Unisex: Albany, Ashton, Eiffel, Emerson, Linwood, Noel, Sayre, Vesper

March

Girls: Adelaide, Alessia, Aoife, Astra, Avril, Beatrice, Catherine, Catriona, Cecilia, Clover, Davina, Dorothy, Edda, Edie, Eliza, Eloise, Ethel, Eydis, Freyja, Gwyneth, Hervor, Ida, Imogen, Ingrid, Kassandra, Katya, Ksenia, Libby, Lilian, Lilias, Lille, Loralei, Lotte, Lydia, Madeleine, Maeve, Magdalene, Mailin, Matilda, Millicent, Mimi, Moira, Noelle, Odessa, Oona, Parisa, Philippa, Posie, Primrose, Savannah, Soleil, Sophia, Sybil, Sybilla, Thea, Violet, Wylla, Yrsa

Boys: Archibald, Aldrich, Alastair, Atlas, Bruno, Calder, Cord, Elias, Ewen, Ezra, Fox, Finn, Gilbert, Hudson, James Jameson, Jasper, Leif, Levi, Loki, Mikey, Nolan, Pluto, Reginald, Rhys, Ryker, Riley, Rory, Silas, Sullivan, Thaddeus, Tobias, Willoughby

Unisex: Daisuke, Namir, Raleigh, Ronan


As you might’ve noticed as you read each name, a lot were inspired by my recent reads. I’ve always loved the various styles authors will name their own characters. A lot are inspired the different eras in history, such as Vikings and their Norse mythology. I’ve finished two books that discuss many parts of their religion, so you have popular names like Odin, Freya/Freyja, Loki but then you have the main characters and even though you are writing about a fictional person, you still want them to have a name that readers can recognize as part of that group, and you get a mismatch of names you might know about and the rest are basically made up, like Halla, Taurein, Rollo, Revna, Runa, Hervor, Eydis, Asta, Calder, and Leif.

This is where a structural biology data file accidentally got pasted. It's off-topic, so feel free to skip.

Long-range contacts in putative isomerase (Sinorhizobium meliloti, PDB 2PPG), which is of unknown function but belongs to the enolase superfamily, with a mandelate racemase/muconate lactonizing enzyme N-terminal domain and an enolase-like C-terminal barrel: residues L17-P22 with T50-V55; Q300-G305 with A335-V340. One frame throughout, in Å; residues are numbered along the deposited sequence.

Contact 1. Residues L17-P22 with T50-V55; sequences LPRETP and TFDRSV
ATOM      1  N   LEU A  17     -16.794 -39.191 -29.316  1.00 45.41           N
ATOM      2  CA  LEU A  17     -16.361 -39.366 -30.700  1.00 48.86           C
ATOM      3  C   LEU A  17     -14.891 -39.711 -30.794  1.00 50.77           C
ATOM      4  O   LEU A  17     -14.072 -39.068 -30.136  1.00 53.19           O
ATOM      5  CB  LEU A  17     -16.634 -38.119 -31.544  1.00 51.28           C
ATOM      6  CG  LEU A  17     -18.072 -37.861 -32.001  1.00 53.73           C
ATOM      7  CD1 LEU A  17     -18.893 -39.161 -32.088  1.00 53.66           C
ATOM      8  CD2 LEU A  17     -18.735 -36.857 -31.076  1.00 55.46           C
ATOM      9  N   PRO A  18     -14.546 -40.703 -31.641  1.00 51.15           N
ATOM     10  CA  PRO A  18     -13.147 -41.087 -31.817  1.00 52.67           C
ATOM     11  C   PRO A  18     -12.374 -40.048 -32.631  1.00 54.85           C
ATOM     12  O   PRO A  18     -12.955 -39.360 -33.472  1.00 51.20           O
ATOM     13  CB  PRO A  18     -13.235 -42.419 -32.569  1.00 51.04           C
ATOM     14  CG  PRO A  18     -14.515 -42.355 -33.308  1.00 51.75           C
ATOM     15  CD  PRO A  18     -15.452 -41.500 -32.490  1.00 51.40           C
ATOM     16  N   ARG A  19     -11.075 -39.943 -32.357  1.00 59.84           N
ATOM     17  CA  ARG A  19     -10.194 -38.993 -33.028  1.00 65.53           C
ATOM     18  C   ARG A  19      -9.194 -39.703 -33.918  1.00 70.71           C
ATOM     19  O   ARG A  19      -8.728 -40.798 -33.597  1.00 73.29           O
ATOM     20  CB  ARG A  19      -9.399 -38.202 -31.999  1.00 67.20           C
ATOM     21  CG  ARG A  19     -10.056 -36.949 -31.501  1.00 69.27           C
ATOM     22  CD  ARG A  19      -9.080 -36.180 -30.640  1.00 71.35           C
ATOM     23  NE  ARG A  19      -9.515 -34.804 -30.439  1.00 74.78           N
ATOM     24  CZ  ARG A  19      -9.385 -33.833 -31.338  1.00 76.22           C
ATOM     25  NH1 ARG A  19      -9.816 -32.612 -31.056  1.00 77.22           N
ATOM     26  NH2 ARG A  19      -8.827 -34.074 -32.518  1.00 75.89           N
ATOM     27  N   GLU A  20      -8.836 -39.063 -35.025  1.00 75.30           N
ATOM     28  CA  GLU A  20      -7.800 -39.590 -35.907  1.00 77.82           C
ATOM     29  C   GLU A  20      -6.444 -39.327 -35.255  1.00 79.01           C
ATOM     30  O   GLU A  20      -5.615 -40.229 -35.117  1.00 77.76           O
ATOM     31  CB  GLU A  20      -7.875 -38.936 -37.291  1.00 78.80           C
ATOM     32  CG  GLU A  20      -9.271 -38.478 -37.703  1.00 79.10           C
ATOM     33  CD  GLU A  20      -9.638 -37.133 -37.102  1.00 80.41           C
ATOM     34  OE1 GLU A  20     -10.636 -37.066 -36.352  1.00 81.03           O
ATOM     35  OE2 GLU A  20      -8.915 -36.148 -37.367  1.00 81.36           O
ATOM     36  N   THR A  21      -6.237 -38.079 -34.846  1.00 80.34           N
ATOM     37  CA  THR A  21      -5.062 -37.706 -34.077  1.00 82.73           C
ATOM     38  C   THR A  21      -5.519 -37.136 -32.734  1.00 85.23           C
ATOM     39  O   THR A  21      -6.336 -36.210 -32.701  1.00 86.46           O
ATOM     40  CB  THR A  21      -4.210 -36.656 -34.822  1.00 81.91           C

There is another group you should have noticed, and they are my Irish/Gaelic/Scottish style of names. I usually keep a nice array of names in the back of my mind of these types, but since March is about spring and of course, St. Patrick’s Day, my usual bag is suddenly larger as we continue on to the next month.

I love the traditional Gaelic names that can be difficult to pronounce for most people. I’ve been interested in everything Irish since 2014, so I’m happy to say I can say several names with ease now. I do have some trouble with others, but it is a slow process and I work on it every day Some of my favorite names of that language are Aoife, (Eva) Ewen, Imogen, Maeve, (Mae-vv) Moira, Oona, (On-na) Ronan, Willoughby (Will-o-be).

I hope you have enjoyed this post. I would like to do this again, keeping with the three months, so you can see how everything changes with the others. I also keep record of all of the name combinations I make from various name games on social media, so if you would like to see what I create with each month, let me know and I can update this post with the names of January through March.

Are you obsessed with names too? If you are, what styles are you most drawn to on a daily basis? Do you keep a list of favorites in a notebook or in your phone throughout the year(s)?